|Submission Date||Dec. 20, 2018|
EN-1: Student Educators Program
|1.96 / 4.00||
Director of the CSS
Center for a Sustainable Society
Number of students enrolled for credit (headcount):
Total number of students enrolled for credit that are served (i.e. directly targeted) by a student peer-to-peer sustainability outreach and education program (avoid double-counting to the extent feasible):
Percentage of students served by a peer-to-peer educator program:
Name of the student educators program:
Number of students served (i.e. directly targeted) by the program (headcount):
A brief description of the program, including examples of peer-to-peer outreach activities:
Resident Assistants (RAs)
RAs are full-time students who live and work in the residence halls to support students in their academic, social and personal growth. As employees of Residence Life, RAs work to build a sense of community and respect among students, help manage housing operations, and enforce University policies and community standards. They plan and promote educational and social hall events to contribute to student and community development, such as guest speakers, group discussions, and fun activities. Carefully selected and thoroughly trained, RAs are good resources for students when they need help or support. They can assist students in connecting with many campus services and resources.
Senior Resident Assistants (SRAs)
SRAs are specially selected veteran RAs. In addition to all responsibilities of the RA position, SRAs assist the Area Coordinators in staff selection and training, Hall Council advising and administrative tasks.
A brief description of how the student educators are selected:
Interested students may apply, and are interviewed and selected by Resident Life Staff.
A brief description of the formal training that the student educators receive to prepare them to conduct peer outreach:
The RAs undergo rigorous training before taking on any responsibilities.
A brief description of the financial and/or administrative support the institution provides to the program (e.g. annual budget and/or faculty/staff coordination):
Area Coordinators are hired in part to oversee a group of RAs and help them in their tasks. Additionally, RAs are provided training each year. There is also a budget provided for programs that RAs wish to implement.
See info here: https://www.pacificu.edu/about-us/offices/residence-life/ra-applications
Name of the student educators program (2nd program):
Number of students served (i.e. directly targeted) by the program (2nd program):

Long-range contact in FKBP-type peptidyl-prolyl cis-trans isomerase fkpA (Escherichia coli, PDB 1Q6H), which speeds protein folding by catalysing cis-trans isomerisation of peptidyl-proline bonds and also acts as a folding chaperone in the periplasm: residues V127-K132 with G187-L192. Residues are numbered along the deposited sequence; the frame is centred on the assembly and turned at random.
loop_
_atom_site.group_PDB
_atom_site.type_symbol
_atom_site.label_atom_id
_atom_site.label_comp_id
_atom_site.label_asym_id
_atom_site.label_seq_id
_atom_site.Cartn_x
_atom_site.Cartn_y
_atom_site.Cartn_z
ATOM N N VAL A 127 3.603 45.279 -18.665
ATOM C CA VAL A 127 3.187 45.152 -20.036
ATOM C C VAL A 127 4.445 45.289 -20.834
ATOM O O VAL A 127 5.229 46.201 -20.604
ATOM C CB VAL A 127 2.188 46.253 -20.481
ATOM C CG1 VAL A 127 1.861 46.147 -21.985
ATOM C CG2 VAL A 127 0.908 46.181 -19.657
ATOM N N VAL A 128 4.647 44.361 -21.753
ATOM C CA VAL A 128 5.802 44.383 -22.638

A brief description of the program, including examples of peer-to-peer outreach activities (2nd program):
The B Street Farm employs intern and farm assistants who participate directly in the growing of food, and in providing tours and demonstrations to the wider community. We are frequently visited by local schools, and many of our programs focus on stewardship education.
A brief description of how the student educators are selected (2nd program):
The B-Street Farm Manager and the Director for the Center for a Sustainable Society interview all candidates. Selections are made based on commitment to local foods, and outreach demonstrated in student interview.
A brief description of the formal training that the student educators receive to prepare them to conduct peer outreach (2nd program):
On the job training from permaculture certified farm manager is provided to hired students.
A brief description of the financial and/or administrative support the institution provides to the program (e.g. annual budget and/or faculty/staff coordination) (2nd program):
Work-study funding and/or salaries paid with the Center for a Sustainable Society funds.
Name of the student educators program (3rd program):
Number of students served (i.e. directly targeted) by the program (3rd program):
A brief description of the program, including examples of peer-to-peer outreach activities (3rd program):
The mission of Campus Wellness is to promote the social health and well-being of Pacific students through comprehensive educational programming and support services. We strive to prevent interpersonal violence on our campus, promote harm reduction around drug and alcohol use, and decrease stress to improve the quality of life and overall well-being of Pacific students.